Still centered on Equifax’s 2017 data breach, congressional encounters with credit reporting CEOs yielded harsh words and plans to pass the industry’s power to consumers.
Lawmakers are continuing to hound Equifax over its massive 2017 data breach, which affected and exposed the personal information of an estimated 148 million Americans.
On Tuesday, California Rep. Katie Porter initiated an interrogation of Equifax’s top brass.
“My question for you is whether you would be willing to share today your social security, your birthday and your address at this public hearing,” Porter, a freshman representative and Democrat, asked.
“I would be a bit uncomfortable doing that, congresswoman,” Equifax CEO Mark Begor said. “If you would oblige me, I’d prefer not to. It’s sensitive information that I like to protect, and I think consumers should protect theirs.”
Porter, writes MarketWatch.com, asked what he was worried about.
“I’d be concerned about identity theft,” he replied. “I’m actually a victim of identity theft. It happened three times in the last 10 years to me.”
According to MarketWatch, that was enough to incite Porter, who’s also a law professor at the University of California-Irvine.
“If you agree that exposing this kind of information—information like that you have in your credit reports—creates harm, therefore you’re unwilling to share, why are you lawyers arguing in federal court that there was no injury and no harm created by your data breach?” she asked.
Porter wasn’t alone in her pointed aggression. Other legislators joined in the criticism of Equifax—among Porter’s colleagues, fellow Californian and Democrat Maxine Waters, who called for a consumer-friendly overhaul of the credit reporting industry.
“To credit reporting bureaus, consumers aren’t consumers. They are commodities,” Waters said, telling the collected heads of Equifax, Experian and TransUnion that Americans have no choice to switch providers if they’re dissatisfied with service.
The Los Angeles Times explains the discord: credit bureaus collect a variety of information about consumers, pertaining to their payment history on mortgages, credit cards, auto loans, outstanding debt and other obligations.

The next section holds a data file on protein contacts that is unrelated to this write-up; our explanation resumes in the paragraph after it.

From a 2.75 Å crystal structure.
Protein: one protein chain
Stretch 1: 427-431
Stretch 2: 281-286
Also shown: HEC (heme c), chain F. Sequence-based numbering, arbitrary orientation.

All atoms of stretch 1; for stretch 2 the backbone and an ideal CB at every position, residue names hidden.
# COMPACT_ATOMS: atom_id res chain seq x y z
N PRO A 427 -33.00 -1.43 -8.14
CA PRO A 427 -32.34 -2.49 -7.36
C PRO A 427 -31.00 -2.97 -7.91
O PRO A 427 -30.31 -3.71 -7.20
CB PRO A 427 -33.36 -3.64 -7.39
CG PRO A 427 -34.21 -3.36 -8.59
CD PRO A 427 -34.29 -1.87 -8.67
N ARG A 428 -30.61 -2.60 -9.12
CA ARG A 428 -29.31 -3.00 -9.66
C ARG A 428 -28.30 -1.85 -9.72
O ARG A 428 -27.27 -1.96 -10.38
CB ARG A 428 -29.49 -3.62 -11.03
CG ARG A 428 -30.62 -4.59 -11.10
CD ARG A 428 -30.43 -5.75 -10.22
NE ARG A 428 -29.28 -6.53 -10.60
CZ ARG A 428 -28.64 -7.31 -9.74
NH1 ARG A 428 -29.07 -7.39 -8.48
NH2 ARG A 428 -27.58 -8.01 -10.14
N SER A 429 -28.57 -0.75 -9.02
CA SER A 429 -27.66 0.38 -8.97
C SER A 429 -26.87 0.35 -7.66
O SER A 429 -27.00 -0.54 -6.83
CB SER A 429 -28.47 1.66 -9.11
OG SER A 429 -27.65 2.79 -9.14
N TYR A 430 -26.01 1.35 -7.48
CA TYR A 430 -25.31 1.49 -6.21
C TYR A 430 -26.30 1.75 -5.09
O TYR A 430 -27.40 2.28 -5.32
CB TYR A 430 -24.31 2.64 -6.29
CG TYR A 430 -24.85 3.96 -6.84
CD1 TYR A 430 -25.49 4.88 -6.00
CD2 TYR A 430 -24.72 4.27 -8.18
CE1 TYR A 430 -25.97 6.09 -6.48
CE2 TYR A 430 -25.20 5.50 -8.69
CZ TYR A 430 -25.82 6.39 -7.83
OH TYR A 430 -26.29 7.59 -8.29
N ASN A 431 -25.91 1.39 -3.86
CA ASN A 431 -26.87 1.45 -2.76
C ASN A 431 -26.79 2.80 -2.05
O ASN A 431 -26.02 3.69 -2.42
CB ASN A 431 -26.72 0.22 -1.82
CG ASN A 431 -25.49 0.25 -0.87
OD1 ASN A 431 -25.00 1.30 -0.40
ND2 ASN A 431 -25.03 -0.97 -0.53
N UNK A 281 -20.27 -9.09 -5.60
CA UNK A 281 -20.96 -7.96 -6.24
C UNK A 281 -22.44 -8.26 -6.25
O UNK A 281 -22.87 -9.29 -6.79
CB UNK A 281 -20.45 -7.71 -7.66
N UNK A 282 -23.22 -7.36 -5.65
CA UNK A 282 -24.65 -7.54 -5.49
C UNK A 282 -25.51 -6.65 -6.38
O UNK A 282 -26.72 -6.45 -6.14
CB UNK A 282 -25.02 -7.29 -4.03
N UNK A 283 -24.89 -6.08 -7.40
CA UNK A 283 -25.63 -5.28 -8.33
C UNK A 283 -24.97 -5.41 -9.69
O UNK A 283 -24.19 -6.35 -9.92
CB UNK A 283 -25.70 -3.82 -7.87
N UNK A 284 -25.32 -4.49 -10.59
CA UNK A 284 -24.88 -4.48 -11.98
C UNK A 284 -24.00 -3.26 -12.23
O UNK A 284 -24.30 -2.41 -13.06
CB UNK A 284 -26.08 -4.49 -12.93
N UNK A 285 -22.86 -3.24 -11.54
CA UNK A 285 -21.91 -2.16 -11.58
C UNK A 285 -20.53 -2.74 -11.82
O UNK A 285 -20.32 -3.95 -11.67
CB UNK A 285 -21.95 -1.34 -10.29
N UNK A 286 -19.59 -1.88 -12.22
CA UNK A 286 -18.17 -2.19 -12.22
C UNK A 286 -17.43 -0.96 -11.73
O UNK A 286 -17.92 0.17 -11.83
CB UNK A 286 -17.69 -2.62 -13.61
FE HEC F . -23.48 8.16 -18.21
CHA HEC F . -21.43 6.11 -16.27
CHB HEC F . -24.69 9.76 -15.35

But they’ve little interaction or contact with consumers themselves. Rather, credit bureaus serve whichever companies request a copy.
“This commodification of consumers and their personal data is the core reason why our nation’s consumer credit reporting system is broken,” Waters said.
Waters is working on a solution. Last week, she released a discussion draft of a bill she believes could fix a very broken system.
According to the Times, the 199-page bill reduces how long negative information can stay on credit reports. Currently seven years, Waters’ resolution would wind it down to four.
And consumers who do make efforts to settle accounts would be fairly rewarded—under Waters’ plan, such accounts would have to be removed from credit reports within 45 days of the debt being fully paid or settled. Moreover, says the Times, Waters wants to restrict the widespread utility of credit checks, rendering them irrelevant for employment except when required by federal, state or local law, or as conditions of a security clearance.
The bill would also shift the onus of removing faulty of information from consumers, forcing credit bureaus to correct their own mistakes.
Not surprisingly, the credit reporting CEOs assembled before Water were less than enthusiastic about possible blows to their business.
Editor’s Note: the quote as originally published omitted certain words that have been added and are in bold font. “It could negatively affect a lender’s ability to assess risk […] [and] it has the risk of increasing the cost of consumers’ access to credit,” said Craig Boundy of Experian.
Unfortunately for Boundy and his comrades, the credit industry isn’t just taking flak from Democrats. According to the Los Angeles Times, Republican legislators also condemned the bureaus, with Rep. Patrick McHenry (R-NC) declaring them an “oligopoly.”
“We have three of you not really competing and the consumers are the ones that are losing out. I think that’s a problem,” he said. “How does an oligopoly protect consumers?”
Receiving only silence, McHenry simply said, “Okay.”
“I’ll take that as an answer.”